Recreating the Providence of the fiction of my youth

Started by Joshua A.C. Newman, July 02, 2009, 07:25:52 AM

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Joshua A.C. Newman

When I was 16 or so, probably around 1988 or 89, I had one of the best RPG experinces in my life. The following is told largely in fiction because that's the part I want to address.

I'd come to Gary, our perennial GM, and said that I wanted to do a vampire story. Kevin was there, too. Someday, I'll write about the hierarchical nature of our gaming group that any primatologist would recognize. But that is not this.

The game took place in Providence, RI, a place the players knew well. My character was a vampire. I ate people and got strength from them. This chafed some sort of occult authority, which evacuated Rhode Island, leaving my character (and Kevin's alligator-like monster character) more or less alone, to steal old cars and eat National Guardsmen.

Eventually, though, my character was caught. Some sort of extradimensional critter was put into the body of a little boy, and he turned me into a mandrake root.

I got a lucky roll (we literally called these "divine intervention rolls." You roll d100 and the GM decides what happens based on the result. I got 100, so he had to make up something good.) and before my consciousness is snuffed, a National Guard tank comes around the corner and scares the creepy little boy off.

So, here I am, a root.

Kevin's alligator character and I have a psychic link thanks to my vampire magic. I say to him, "Hey, I'm stuck here on Wickenden St. being a mandrake root. Can you come pick me up?"

When he does, I ask him to make tea out of me and put me in a bottle.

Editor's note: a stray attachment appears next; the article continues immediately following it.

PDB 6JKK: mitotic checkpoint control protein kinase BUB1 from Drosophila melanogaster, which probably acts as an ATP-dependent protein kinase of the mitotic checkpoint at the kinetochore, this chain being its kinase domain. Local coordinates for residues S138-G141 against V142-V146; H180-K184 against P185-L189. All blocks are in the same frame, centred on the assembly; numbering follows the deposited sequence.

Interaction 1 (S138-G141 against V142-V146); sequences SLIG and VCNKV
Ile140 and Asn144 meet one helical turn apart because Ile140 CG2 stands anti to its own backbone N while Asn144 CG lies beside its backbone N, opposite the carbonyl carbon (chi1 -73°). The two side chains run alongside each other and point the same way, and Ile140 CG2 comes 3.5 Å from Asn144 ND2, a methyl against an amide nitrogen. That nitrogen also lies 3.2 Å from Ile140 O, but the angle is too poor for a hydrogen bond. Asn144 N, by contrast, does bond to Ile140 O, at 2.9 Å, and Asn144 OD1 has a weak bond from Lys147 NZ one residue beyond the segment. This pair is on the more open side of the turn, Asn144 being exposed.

Then we hit up some art supply stores and get some vinyl tubing. We break into RISD and steal a skeleton, then run the vinyl tubing around the skeleton to make a circulatory system. I can now move around on my own, but I can't see or hear. so I replace the skull with a cow skull and put a 1988-sized video camera in it with microphones in the ears and run the cables into the tea bottle that is my heart. I make muscles of pipe insulation and duct tape. On my fingers are hypodermic needles (I'm a vampire, remember).

We travel around Rhode Island with Kevin following me around, cuz that's what he did. We make some magic items by saturating them with me-tea. We steal an antique car and a tank. I possess people by injecting me-tea into them, or I spray it through the keyhole to sense what's on the other side.

I believe we stole a Coast Guard boat in order to get out of RI.

We had a good time.

OK, so.

Gary, Kevin, and I were running at full-tilt creatively. This was a vampire story the way Baron Munchausen is about Turkey. Once we had a thing we were doing, it was our thing. We tossed back and forth bits of world, bits of character for week upon week, playing for twelve hours at a time on Saturday nights.

The world was vivid. The weird shit we did was easily agreed upon.

We were all motivated to explore, to create the entire time. There were times when things felt unfair or the rules-as-"written" (more or less D&D rules with a lot of handwaving) were deliberately obscured and it felt like I didn't have a tremendous amount of control but they were few and far between.